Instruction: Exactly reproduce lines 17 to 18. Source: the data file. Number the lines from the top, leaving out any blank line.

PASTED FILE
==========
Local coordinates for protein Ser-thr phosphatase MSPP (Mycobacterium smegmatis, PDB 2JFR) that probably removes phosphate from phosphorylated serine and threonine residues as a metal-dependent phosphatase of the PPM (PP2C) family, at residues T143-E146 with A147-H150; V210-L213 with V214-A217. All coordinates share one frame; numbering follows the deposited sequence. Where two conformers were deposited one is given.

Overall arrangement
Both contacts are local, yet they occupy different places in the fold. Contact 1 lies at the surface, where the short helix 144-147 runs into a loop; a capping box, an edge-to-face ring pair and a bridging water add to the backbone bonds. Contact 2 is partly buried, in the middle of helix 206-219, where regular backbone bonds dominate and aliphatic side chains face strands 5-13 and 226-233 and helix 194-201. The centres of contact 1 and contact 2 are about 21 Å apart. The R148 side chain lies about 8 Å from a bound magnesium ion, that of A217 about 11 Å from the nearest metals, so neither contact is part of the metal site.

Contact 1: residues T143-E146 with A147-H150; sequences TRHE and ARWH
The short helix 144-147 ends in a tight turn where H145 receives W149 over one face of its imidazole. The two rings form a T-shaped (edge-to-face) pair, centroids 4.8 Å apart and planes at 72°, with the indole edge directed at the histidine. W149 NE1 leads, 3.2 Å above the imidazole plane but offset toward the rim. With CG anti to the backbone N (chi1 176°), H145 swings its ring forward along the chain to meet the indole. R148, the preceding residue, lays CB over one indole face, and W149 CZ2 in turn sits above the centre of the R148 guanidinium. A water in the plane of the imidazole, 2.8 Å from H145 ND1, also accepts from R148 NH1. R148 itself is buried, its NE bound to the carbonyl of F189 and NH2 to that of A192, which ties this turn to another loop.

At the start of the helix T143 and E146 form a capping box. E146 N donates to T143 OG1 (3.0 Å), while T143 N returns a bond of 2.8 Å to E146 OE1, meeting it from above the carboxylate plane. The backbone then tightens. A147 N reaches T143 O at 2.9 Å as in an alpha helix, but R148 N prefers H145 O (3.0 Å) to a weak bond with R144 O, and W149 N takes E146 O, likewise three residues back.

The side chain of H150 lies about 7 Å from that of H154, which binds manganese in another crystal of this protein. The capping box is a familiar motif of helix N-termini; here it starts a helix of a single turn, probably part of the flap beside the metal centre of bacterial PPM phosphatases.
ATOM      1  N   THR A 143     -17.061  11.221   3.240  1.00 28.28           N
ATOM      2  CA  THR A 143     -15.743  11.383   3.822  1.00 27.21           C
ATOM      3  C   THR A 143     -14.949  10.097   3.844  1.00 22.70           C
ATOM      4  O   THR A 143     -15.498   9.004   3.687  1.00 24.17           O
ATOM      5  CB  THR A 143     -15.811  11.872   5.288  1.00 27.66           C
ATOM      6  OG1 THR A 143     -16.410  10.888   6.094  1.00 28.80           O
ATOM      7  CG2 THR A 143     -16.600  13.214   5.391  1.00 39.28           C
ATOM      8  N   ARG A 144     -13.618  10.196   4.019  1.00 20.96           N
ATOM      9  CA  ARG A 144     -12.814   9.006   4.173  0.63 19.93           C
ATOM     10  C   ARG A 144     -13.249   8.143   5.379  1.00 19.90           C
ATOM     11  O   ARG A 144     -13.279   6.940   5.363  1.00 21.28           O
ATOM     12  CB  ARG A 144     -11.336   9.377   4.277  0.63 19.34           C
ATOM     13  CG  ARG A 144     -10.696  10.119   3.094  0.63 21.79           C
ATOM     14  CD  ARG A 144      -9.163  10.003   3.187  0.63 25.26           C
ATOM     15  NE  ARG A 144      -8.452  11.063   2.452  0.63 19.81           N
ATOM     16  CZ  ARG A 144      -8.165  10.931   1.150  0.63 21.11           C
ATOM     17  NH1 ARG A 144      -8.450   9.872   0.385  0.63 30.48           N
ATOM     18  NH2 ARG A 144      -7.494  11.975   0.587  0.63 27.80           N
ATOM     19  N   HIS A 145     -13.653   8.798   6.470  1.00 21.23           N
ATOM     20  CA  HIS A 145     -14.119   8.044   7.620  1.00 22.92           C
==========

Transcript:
ATOM     10  C   ARG A 144     -13.249   8.143   5.379  1.00 19.90           C
ATOM     11  O   ARG A 144     -13.279   6.940   5.363  1.00 21.28           O